The President seems to have consigned himself to being a passive bystander in a war effort starving for his leadership. That, such as it is, would be bad enough. But in signing the budget, he went beyond neglect and into the realm of promise-breaking. Going back on his own word, he broke the faith with veterans who carried out an unguided war, legalizing the raiding of pensions they fought, suffered, bled, and endured untold deprivation to earn. Their spouses couldn’t hold consistent work. Their families were uprooted time after time. They missed events from birthdays and baby steps to ballgames and baptisms. After all this, their leader broke his promise, even as he turned his glance away from their sacrifice and had someone else order them into another year of hell on Earth.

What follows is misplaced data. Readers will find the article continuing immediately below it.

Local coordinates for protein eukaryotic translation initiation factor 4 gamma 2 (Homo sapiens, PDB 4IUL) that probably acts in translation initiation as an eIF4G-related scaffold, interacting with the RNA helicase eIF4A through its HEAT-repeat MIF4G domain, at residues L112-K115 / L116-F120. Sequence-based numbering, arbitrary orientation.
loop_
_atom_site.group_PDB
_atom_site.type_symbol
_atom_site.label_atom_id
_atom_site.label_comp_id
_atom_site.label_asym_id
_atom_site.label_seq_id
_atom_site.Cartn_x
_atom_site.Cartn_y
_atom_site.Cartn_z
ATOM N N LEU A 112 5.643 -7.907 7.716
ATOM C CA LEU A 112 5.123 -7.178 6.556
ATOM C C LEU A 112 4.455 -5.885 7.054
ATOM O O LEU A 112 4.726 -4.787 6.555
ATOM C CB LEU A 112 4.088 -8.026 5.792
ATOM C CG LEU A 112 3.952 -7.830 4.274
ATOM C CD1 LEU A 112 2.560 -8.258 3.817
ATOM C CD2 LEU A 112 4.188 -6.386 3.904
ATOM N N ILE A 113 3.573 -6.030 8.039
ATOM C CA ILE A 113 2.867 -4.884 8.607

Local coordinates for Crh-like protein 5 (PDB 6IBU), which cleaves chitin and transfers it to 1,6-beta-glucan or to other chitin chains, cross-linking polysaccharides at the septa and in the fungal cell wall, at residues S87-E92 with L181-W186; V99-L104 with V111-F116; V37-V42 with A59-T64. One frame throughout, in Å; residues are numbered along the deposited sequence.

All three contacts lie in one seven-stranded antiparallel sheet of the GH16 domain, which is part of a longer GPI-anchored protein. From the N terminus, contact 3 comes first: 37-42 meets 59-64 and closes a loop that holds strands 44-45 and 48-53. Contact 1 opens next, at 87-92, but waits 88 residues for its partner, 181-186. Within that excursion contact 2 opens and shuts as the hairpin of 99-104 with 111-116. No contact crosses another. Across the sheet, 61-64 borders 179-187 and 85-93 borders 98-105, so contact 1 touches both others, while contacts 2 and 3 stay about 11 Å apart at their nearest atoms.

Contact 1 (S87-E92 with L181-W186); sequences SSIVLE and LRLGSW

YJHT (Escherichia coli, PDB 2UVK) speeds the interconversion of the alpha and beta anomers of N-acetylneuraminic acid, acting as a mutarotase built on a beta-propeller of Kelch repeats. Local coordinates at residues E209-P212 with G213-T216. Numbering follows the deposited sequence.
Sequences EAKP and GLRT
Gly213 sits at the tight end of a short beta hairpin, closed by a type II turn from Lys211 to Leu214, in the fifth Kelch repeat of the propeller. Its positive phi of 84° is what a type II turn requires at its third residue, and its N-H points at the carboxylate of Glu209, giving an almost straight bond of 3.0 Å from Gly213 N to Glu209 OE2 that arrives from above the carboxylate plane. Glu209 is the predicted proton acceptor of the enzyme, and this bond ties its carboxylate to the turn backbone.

Against this backdrop, suicides among veterans are spiking to an alarming rate. This is a dire signal of the difficulty in reconciling the horrors of war with life in civilized society. This reconciliation becomes more difficult as the nation becomes more aloof to the plight of those doing the fighting . . . and a natural reaction by veterans to such unconcern is to become more isolated, withdrawn, and set apart. Dark days lie ahead unless our national leaders grow to perceive and address this transition from a nation supporting war to one reintegrating its fighting servants. If our own history has anything to say about the matter, we will spend the next several decades grappling to understand and heal the injury inflicted upon our national consciousness through this combination of inattentiveness and brazen usury. That is . . . unless our commander-in-chief, whose power to unify, guide, and heal us is so tremendous . . . gets his eye back on the ball and leads the nation out of the unfolding nightmare taking place halfway around the world.
By Tony Carr
January 12th, 2014